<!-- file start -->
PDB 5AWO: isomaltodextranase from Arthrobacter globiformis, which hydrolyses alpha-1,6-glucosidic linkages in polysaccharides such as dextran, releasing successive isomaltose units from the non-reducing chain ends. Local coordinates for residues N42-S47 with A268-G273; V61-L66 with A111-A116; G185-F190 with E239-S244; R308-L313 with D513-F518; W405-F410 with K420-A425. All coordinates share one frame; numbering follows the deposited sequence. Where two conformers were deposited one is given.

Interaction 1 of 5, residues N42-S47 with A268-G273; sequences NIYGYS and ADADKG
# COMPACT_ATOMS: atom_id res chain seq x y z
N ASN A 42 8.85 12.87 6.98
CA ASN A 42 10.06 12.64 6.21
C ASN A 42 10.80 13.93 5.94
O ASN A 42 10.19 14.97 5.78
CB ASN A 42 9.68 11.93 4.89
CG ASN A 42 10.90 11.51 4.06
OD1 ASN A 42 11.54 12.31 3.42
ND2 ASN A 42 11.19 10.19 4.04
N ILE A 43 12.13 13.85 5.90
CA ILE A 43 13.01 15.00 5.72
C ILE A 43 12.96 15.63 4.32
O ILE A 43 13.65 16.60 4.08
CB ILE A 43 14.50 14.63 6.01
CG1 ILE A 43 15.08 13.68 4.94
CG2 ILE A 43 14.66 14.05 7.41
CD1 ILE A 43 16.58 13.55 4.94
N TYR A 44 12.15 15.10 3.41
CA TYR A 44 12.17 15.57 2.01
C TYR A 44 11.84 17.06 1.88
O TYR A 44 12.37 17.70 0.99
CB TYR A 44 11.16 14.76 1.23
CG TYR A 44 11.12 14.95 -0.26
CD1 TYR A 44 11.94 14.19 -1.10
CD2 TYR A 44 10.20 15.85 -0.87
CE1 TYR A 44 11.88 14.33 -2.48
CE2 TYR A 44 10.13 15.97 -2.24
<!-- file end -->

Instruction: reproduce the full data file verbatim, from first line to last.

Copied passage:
PDB 5AWO: isomaltodextranase from Arthrobacter globiformis, which hydrolyses alpha-1,6-glucosidic linkages in polysaccharides such as dextran, releasing successive isomaltose units from the non-reducing chain ends. Local coordinates for residues N42-S47 with A268-G273; V61-L66 with A111-A116; G185-F190 with E239-S244; R308-L313 with D513-F518; W405-F410 with K420-A425. All coordinates share one frame; numbering follows the deposited sequence. Where two conformers were deposited one is given.

Interaction 1 of 5, residues N42-S47 with A268-G273; sequences NIYGYS and ADADKG
# COMPACT_ATOMS: atom_id res chain seq x y z
N ASN A 42 8.85 12.87 6.98
CA ASN A 42 10.06 12.64 6.21
C ASN A 42 10.80 13.93 5.94
O ASN A 42 10.19 14.97 5.78
CB ASN A 42 9.68 11.93 4.89
CG ASN A 42 10.90 11.51 4.06
OD1 ASN A 42 11.54 12.31 3.42
ND2 ASN A 42 11.19 10.19 4.04
N ILE A 43 12.13 13.85 5.90
CA ILE A 43 13.01 15.00 5.72
C ILE A 43 12.96 15.63 4.32
O ILE A 43 13.65 16.60 4.08
CB ILE A 43 14.50 14.63 6.01
CG1 ILE A 43 15.08 13.68 4.94
CG2 ILE A 43 14.66 14.05 7.41
CD1 ILE A 43 16.58 13.55 4.94
N TYR A 44 12.15 15.10 3.41
CA TYR A 44 12.17 15.57 2.01
C TYR A 44 11.84 17.06 1.88
O TYR A 44 12.37 17.70 0.99
CB TYR A 44 11.16 14.76 1.23
CG TYR A 44 11.12 14.95 -0.26
CD1 TYR A 44 11.94 14.19 -1.10
CD2 TYR A 44 10.20 15.85 -0.87
CE1 TYR A 44 11.88 14.33 -2.48
CE2 TYR A 44 10.13 15.97 -2.24